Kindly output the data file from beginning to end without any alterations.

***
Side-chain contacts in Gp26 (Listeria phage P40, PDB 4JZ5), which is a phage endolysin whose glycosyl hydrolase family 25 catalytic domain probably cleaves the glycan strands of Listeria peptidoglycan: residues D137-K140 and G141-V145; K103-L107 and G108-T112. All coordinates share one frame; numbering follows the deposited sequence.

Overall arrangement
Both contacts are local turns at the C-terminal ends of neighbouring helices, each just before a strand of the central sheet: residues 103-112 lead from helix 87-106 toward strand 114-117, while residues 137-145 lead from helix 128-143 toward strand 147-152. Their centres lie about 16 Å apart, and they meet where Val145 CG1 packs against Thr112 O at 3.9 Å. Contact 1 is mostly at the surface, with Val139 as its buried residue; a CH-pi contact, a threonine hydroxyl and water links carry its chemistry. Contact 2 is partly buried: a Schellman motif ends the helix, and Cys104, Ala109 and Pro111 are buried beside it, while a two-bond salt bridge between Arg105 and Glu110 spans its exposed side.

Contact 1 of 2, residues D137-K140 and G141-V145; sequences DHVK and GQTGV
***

Side-chain contacts in Gp26 (Listeria phage P40, PDB 4JZ5), which is a phage endolysin whose glycosyl hydrolase family 25 catalytic domain probably cleaves the glycan strands of Listeria peptidoglycan: residues D137-K140 and G141-V145; K103-L107 and G108-T112. All coordinates share one frame; numbering follows the deposited sequence.

Overall arrangement
Both contacts are local turns at the C-terminal ends of neighbouring helices, each just before a strand of the central sheet: residues 103-112 lead from helix 87-106 toward strand 114-117, while residues 137-145 lead from helix 128-143 toward strand 147-152. Their centres lie about 16 Å apart, and they meet where Val145 CG1 packs against Thr112 O at 3.9 Å. Contact 1 is mostly at the surface, with Val139 as its buried residue; a CH-pi contact, a threonine hydroxyl and water links carry its chemistry. Contact 2 is partly buried: a Schellman motif ends the helix, and Cys104, Ala109 and Pro111 are buried beside it, while a two-bond salt bridge between Arg105 and Glu110 spans its exposed side.

Contact 1 of 2, residues D137-K140 and G141-V145; sequences DHVK and GQTGV